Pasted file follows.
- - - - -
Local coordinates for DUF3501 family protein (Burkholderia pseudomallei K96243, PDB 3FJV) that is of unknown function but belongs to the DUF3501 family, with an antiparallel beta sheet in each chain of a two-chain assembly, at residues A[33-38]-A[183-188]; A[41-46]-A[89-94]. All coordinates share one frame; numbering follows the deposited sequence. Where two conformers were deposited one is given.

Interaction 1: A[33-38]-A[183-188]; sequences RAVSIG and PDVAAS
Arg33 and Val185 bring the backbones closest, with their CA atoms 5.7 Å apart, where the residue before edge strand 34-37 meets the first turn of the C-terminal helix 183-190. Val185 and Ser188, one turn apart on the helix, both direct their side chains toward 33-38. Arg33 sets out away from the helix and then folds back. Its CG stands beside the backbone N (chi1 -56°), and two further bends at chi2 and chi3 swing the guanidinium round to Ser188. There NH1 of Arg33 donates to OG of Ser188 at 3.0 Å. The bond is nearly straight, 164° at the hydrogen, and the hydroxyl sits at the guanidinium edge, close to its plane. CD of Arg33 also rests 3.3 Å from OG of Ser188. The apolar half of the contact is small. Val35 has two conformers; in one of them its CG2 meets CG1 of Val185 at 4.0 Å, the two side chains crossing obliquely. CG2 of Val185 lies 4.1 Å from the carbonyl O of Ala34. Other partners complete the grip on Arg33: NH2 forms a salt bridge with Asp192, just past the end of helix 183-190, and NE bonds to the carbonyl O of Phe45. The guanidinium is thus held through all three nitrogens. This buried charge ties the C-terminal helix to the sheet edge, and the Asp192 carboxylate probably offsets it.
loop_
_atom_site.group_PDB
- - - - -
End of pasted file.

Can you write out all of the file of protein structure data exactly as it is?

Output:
Local coordinates for DUF3501 family protein (Burkholderia pseudomallei K96243, PDB 3FJV) that is of unknown function but belongs to the DUF3501 family, with an antiparallel beta sheet in each chain of a two-chain assembly, at residues A[33-38]-A[183-188]; A[41-46]-A[89-94]. All coordinates share one frame; numbering follows the deposited sequence. Where two conformers were deposited one is given.

Interaction 1: A[33-38]-A[183-188]; sequences RAVSIG and PDVAAS
Arg33 and Val185 bring the backbones closest, with their CA atoms 5.7 Å apart, where the residue before edge strand 34-37 meets the first turn of the C-terminal helix 183-190. Val185 and Ser188, one turn apart on the helix, both direct their side chains toward 33-38. Arg33 sets out away from the helix and then folds back. Its CG stands beside the backbone N (chi1 -56°), and two further bends at chi2 and chi3 swing the guanidinium round to Ser188. There NH1 of Arg33 donates to OG of Ser188 at 3.0 Å. The bond is nearly straight, 164° at the hydrogen, and the hydroxyl sits at the guanidinium edge, close to its plane. CD of Arg33 also rests 3.3 Å from OG of Ser188. The apolar half of the contact is small. Val35 has two conformers; in one of them its CG2 meets CG1 of Val185 at 4.0 Å, the two side chains crossing obliquely. CG2 of Val185 lies 4.1 Å from the carbonyl O of Ala34. Other partners complete the grip on Arg33: NH2 forms a salt bridge with Asp192, just past the end of helix 183-190, and NE bonds to the carbonyl O of Phe45. The guanidinium is thus held through all three nitrogens. This buried charge ties the C-terminal helix to the sheet edge, and the Asp192 carboxylate probably offsets it.
loop_
_atom_site.group_PDB